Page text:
Things Too Huge to Fix by Saying Sorry by Susan Vaught
My rating: 5 of 5 stars
Sometimes that one book comes around that inadvertently hits upon a bunch of things you like reading about or can relate to. History, family secrets, the whole package. To distill Things Too Huge to Fix by Saying Sorry to only its base components, however, does it a disservice, as this book is really one of the best books for this age group I've read in some time and is a book with weight and importance for all readers.
Dani's grandmother has Alzheimer's, and gives Dani a key to open... something. Dani isn't sure what, but she thinks it could be related to why her grandmother doesn't speak with her old friend anymore and a book on some race riots from the 1960s. The book explores Dani and her friends looking into the key, the riots, and the family mysteries surrounding them.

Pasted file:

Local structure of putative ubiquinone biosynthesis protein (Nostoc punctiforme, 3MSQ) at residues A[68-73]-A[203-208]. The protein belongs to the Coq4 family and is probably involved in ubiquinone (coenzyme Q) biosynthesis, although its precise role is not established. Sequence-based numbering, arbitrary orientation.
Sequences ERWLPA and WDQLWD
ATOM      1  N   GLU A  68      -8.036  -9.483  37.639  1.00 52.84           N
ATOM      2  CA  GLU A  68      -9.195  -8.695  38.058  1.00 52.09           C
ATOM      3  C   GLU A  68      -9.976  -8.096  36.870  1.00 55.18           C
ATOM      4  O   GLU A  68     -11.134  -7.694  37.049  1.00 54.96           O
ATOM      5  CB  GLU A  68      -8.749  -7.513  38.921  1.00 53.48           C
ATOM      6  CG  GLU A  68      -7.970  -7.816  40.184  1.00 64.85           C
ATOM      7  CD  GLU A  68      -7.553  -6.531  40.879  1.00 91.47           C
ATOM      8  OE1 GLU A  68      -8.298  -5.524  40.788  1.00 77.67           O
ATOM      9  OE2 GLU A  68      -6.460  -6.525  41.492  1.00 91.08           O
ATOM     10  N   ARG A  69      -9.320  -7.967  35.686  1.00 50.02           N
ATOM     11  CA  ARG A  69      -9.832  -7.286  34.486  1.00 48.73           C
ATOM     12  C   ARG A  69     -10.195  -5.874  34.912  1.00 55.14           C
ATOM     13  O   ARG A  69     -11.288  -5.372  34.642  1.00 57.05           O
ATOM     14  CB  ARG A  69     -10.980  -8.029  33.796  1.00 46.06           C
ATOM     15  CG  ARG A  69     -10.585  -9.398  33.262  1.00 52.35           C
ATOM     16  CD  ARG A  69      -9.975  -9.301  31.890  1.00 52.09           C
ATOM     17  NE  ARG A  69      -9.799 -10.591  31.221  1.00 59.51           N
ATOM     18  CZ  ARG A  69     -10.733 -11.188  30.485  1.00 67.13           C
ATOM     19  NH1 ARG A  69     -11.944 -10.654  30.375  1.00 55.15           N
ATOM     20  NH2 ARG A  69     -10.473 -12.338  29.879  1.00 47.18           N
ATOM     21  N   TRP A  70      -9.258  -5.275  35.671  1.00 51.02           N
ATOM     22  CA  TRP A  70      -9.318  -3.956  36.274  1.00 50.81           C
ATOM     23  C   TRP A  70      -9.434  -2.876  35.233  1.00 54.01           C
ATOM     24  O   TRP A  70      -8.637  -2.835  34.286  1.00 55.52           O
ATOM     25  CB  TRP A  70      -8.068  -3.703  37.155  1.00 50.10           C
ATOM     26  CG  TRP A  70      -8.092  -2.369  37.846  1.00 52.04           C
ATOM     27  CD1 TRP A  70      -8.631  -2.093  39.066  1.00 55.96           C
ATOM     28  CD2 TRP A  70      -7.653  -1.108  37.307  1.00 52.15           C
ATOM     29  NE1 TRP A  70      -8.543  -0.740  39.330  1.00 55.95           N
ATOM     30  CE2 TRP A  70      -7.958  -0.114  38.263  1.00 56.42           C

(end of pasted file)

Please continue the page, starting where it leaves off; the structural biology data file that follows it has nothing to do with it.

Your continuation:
I'll generally always be on board with kids researching history way above their heads. What I found really interesting is how well the book balanced a very, very heavy topic with the sort of necessary storytelling and appropriateness that comes with navigating this space. Dani's devotion to her grandmother shines through, the racial politics are addressed without being preachy or heavy-handed, the race riots central to the story are described matter-of-factly, and there's a great celebration of research and the proper historical record that is put in play throughout. It's basically pitch-perfect, and I can't think of a negative about this book at all.
Grab a copy of this one. Put it on your shelf, in your library, in your classroom. It deserves a lot of attention for being so solid.
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